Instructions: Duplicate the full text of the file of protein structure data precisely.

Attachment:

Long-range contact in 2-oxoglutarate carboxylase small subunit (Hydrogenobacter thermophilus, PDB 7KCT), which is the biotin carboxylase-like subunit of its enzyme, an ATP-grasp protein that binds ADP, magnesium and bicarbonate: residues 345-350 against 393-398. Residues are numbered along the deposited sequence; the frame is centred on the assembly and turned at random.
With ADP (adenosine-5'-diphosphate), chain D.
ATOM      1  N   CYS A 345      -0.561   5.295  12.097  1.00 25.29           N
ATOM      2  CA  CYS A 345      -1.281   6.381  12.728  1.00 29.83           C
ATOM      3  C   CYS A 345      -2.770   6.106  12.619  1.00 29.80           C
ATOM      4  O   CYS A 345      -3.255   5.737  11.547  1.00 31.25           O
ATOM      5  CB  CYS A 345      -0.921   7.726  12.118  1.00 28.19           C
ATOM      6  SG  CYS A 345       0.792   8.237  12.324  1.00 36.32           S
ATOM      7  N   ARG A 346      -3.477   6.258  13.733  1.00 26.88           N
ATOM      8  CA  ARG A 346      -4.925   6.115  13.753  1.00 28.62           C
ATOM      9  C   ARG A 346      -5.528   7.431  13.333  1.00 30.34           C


Long-range contact in 2-oxoglutarate carboxylase small subunit (Hydrogenobacter thermophilus, PDB 7KCT), which is the biotin carboxylase-like subunit of its enzyme, an ATP-grasp protein that binds ADP, magnesium and bicarbonate: residues 345-350 against 393-398. Residues are numbered along the deposited sequence; the frame is centred on the assembly and turned at random.
With ADP (adenosine-5'-diphosphate), chain D.
ATOM      1  N   CYS A 345      -0.561   5.295  12.097  1.00 25.29           N
ATOM      2  CA  CYS A 345      -1.281   6.381  12.728  1.00 29.83           C
ATOM      3  C   CYS A 345      -2.770   6.106  12.619  1.00 29.80           C
ATOM      4  O   CYS A 345      -3.255   5.737  11.547  1.00 31.25           O
ATOM      5  CB  CYS A 345      -0.921   7.726  12.118  1.00 28.19           C
ATOM      6  SG  CYS A 345       0.792   8.237  12.324  1.00 36.32           S
ATOM      7  N   ARG A 346      -3.477   6.258  13.733  1.00 26.88           N
ATOM      8  CA  ARG A 346      -4.925   6.115  13.753  1.00 28.62           C
ATOM      9  C   ARG A 346      -5.528   7.431  13.333  1.00 30.34           C